Recommendation: To increase the transparency to Congress about the total amount of funds agencies have available in a given year, the Director of the Office of Management and Budget should identify and publicly report the total amount of actual budget authority government-wide that is temporarily sequestered and "pops up," or becomes available again to agencies for obligation in the subsequent fiscal year.

    Agency: Executive Office of the President: Office of Management and Budget
    Status: Open

    Comments: In February 2017, OMB staff told us they will consider additional options for reporting a government-wide total amount of actual budget authority that is temporarily sequestered during preparation of the full 2018 President's Budget.
    Recommendation: To promote further transparency in measuring the federal government's progress against deficit reduction targets required under current law, the Director of the Office of Management of Budget should identify and publicly report the total amount of actual reductions in budget authority government-wide each year as a result of sequestration or the reduction of discretionary spending limits under BBEDCA.

    Agency: Executive Office of the President: Office of Management and Budget
    Status: Open

    Comments: In February 2017, OMB staff maintained their position of disagreement with this recommendation as summarized in our April 2016 report.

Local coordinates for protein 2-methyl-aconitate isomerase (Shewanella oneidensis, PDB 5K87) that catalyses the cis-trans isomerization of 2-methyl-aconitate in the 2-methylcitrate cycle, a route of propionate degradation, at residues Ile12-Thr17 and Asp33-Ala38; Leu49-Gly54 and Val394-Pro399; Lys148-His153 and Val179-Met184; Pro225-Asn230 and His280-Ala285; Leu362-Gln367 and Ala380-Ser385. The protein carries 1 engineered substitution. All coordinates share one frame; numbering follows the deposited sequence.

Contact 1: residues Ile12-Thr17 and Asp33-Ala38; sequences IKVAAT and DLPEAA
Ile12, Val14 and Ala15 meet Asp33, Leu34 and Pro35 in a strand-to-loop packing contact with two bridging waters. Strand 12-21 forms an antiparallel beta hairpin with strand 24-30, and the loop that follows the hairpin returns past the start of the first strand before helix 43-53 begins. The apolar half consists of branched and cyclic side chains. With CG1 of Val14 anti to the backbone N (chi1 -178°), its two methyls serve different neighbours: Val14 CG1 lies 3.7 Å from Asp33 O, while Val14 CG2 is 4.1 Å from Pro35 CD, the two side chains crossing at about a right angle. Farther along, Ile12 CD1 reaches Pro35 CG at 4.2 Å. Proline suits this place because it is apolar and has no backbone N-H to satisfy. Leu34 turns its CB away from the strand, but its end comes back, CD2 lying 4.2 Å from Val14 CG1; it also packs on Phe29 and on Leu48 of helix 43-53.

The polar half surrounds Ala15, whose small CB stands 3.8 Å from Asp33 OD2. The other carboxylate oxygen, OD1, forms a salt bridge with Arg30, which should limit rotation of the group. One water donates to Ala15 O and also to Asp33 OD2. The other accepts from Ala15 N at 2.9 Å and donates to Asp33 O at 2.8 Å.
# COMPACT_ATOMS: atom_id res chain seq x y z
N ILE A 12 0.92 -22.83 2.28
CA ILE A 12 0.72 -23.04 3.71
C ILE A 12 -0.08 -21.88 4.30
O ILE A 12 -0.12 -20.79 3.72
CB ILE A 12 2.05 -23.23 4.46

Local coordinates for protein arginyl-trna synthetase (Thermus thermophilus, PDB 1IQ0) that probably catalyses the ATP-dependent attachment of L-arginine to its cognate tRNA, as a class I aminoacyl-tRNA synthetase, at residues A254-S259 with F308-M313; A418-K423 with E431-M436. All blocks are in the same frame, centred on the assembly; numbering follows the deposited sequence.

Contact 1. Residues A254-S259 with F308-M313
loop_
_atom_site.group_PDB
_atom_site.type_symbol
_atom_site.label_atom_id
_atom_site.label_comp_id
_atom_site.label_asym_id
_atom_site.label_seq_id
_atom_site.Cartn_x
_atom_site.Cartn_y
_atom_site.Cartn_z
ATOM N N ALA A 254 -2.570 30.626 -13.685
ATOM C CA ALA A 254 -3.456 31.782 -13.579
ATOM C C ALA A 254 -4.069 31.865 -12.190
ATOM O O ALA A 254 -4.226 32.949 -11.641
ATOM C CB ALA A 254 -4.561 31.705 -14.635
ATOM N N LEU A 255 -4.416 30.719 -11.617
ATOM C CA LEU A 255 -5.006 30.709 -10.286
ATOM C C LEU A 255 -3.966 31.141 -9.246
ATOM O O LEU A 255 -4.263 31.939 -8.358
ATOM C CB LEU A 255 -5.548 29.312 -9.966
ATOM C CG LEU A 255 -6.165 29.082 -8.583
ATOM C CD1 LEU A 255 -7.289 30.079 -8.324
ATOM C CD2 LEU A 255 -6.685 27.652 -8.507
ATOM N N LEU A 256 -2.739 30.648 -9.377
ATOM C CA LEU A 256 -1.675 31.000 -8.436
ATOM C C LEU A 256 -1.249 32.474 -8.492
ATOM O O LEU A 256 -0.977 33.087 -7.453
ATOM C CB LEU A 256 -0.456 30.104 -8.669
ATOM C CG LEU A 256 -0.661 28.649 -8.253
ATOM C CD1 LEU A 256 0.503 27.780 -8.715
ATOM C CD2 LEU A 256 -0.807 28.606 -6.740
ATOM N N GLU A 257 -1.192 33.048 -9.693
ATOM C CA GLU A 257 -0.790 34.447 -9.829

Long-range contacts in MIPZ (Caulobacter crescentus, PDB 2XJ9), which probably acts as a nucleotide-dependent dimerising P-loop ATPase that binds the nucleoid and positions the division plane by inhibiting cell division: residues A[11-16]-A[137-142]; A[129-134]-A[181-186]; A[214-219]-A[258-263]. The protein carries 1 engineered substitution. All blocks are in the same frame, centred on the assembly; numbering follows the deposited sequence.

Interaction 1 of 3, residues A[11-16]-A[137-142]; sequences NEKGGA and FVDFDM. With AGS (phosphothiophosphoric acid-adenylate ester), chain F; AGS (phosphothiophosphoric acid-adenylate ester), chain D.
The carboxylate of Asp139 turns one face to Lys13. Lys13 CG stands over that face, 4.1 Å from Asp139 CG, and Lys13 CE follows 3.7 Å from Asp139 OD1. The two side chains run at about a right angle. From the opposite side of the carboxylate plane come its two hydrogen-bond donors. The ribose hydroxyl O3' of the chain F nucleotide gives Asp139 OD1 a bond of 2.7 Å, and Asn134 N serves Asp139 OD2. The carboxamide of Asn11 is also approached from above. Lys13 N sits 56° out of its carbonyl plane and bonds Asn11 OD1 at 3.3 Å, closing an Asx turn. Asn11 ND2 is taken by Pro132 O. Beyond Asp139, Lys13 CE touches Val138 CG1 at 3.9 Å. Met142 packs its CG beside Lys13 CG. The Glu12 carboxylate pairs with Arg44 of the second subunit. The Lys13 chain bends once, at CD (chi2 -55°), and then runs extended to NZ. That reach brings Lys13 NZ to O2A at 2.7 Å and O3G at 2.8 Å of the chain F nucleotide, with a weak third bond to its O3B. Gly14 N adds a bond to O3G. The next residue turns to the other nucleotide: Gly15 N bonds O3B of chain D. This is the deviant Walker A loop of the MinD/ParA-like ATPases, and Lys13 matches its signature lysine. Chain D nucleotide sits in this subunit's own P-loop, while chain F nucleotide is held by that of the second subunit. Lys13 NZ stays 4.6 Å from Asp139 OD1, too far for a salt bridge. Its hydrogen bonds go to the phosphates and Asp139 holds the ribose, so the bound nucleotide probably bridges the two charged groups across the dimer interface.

Director: bertonid@gao.gov
    Phone: (202) 512-7215

    8 open recommendations
    including 1 priority recommendation
    Recommendation: To ensure effective and appropriate recovery of DI overpayments and administration of penalties and sanctions, the Acting Commissioner of the Social Security Administration should clarify its policy for assessing the reasonableness of expenses used in determining beneficiaries' repayment amounts to help ensure that withholding plans are consistently established across the agency and accurately reflect individuals' ability to pay.

    Agency: Social Security Administration
    Status: Open

    Comments: As a result of the Bipartisan Budget Act of 2015, SSA gained the ability to use the Access to Financial Information (AFI) system to verify information about the assets of beneficiaries. In February 2017, the agency reported it is continuing to work on clarifying its policy for assessing the reasonableness of expenses used in determining repayment amounts, including guidance on using the new AFI process. As part of this effort, SSA is also reviewing the Internal Revenue Service's (IRS) Collection Financial Standards and determining whether it can incorporate these or similar standards in its policies for determining reasonable repayment amounts. We will continue to track SSA's efforts to clarify its policies, including efforts to incorporate IRS standards.
    Recommendation: To ensure effective and appropriate recovery of DI overpayments and administration of penalties and sanctions, the Acting Commissioner of the Social Security Administration should improve oversight of DI benefit withholding agreements to ensure that they are completed appropriately. This could include requiring supervisory review of repayment plans or sampling plans as part of a quality control process, and requiring that supporting documentation for all withholding plans be retained to enable the agency to perform such oversight.